met as such to consider the enrolled ordinance after it was passed by the council. However, the members of the committee, who were also members of the council, were assembled at the time "as part of the Common Council." The evidence indicated that it was "customary for the members of the Committee on Ordinance after passage to be enrolled . . . to note their assent on the particular form."
1. The judge found that the adoption of the ordinance was not in compliance with ordinances governing adoption in that the proposed amendment was not submitted to the corporation counsel for examination and approval as to form and legal character as they directed, because it was not submitted to the city council committee on ordinances before consideration by the council, and because, contrary to an ordinance, a report was received from a committee which had not actually assembled. He further found, however, that "[t]he failure of the City Council to follow in every detail the procedures prescribed by the Revised Ordinances of the City of Fall River for enacting Zoning Ordinances in no way affected the substantive rights of the petitioners" and that "it was in the province of the City Council to waive such procedural steps either directly or indirectly." While the petitioners and the intervener offer strong argument that the council could not "with impunity, ignore their own ordinance enactments where precious private rights of the public are involved," we are of opinion that no such rights were jeopardized and that the amendment was not vitiated by the failure of the council to follow faithfully those procedures which by ordinance it had set for itself in the circumstances. It suffices that a hearing consonant with the requirements of G. L. c. 40A was held by the planning board prior to its recommendation to the council. Those parties having an interest in the zoning change thus had an opportunity to appear and state their views. See Woods v. Newton, 351 Mass. 98 , 100-102. Nothing in the record demonstrates a departure from the procedures required by the enabling act.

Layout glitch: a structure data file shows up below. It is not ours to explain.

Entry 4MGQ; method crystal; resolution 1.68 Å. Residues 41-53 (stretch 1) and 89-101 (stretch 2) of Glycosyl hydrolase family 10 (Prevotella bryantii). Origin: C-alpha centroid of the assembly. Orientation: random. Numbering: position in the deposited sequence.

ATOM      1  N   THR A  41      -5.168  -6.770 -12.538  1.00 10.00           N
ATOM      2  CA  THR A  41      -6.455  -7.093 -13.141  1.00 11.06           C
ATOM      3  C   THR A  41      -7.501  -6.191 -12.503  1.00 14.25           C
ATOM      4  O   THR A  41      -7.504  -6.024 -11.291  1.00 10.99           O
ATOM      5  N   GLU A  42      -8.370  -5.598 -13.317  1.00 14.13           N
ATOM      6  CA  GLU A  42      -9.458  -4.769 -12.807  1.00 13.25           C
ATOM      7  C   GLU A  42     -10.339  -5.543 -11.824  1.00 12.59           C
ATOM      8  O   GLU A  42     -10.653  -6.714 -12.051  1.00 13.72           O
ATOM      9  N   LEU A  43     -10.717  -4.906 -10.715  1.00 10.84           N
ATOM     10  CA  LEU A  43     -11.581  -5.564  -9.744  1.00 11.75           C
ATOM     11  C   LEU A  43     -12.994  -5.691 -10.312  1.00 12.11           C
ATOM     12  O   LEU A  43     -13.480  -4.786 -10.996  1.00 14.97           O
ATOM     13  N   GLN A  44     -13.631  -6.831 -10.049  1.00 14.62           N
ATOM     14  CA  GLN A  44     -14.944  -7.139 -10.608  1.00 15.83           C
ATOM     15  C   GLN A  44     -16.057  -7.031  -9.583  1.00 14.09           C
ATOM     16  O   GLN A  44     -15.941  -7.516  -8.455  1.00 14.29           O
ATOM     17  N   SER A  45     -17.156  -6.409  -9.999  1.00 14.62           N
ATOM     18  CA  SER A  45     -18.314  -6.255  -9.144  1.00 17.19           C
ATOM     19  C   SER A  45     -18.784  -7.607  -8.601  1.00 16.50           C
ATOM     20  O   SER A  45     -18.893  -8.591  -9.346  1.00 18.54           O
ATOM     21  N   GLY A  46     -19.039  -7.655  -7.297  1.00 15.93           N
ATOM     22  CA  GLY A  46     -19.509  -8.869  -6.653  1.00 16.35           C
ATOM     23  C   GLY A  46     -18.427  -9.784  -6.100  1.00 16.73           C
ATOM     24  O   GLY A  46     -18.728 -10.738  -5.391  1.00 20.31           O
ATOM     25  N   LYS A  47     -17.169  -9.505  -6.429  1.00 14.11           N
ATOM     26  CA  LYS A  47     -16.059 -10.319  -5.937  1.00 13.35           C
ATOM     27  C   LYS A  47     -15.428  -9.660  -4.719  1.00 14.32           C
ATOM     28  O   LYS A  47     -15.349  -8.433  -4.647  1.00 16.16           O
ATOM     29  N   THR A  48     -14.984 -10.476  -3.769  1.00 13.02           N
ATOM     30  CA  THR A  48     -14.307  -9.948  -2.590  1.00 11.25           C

It lay within the province of the city council to waive its
rules in this instance. Sinclair v. Mayor of Fall River, 198 Mass. 248 , 256. Byfield v. Newton, 247 Mass. 46 , 55. See Coleman v. Louison, 296 Mass. 210 , 213; Young v. Westport, 302 Mass. 597 . The case of Kitty v. Springfield, 343 Mass. 321 , cited to us and relied on by the petitioners, is not applicable. In that case the city council attempted to reconsider a zoning amendment which it had defeated two weeks earlier. The reconsideration was not only in contravention of the council's rules of procedure but also undercut the procedures required by G. L. c. 40A, Sections 6, 7 and 8, for the enactment of a zoning amendment.
2. It is argued that the amendment of May 24, 1966, exceeded the authority of the city council and was invalid. We cannot agree. It was evident from the testimony of the city planner and from the report of the planning board which was in evidence that the public welfare would be promoted by the zoning change. Reference was made to congested traffic conditions which would be eased by off street parking on the locus and to the convenience which a change would afford to the residential area in proximity to the locus. There was also evidence that the change in zoning would encourage the most appropriate use of land in the city, that a number of nonresidential structures and activities existed or were planned for the area, and that a master plan for the city existed which designated the locus as a proposed business area. The rationale supporting the action of the city council is adequately and amply expressed in Lanner v. Board of Appeal of Tewksbury, 348 Mass. 220 , at pages 228 and 229. Reference is made to that opinion, as well as to Rousseau v. Building Inspector of Framingham, 349 Mass. 31 , 35, and Peters v. Westfield, 353 Mass. 635 . This is not a case of spot zoning. Those opinions and the cases cited therein adequately and without further discussion set forth the reasons why in our view the action of the city council of Fall River taken on May 24, 1966, cannot be deemed to be invalid.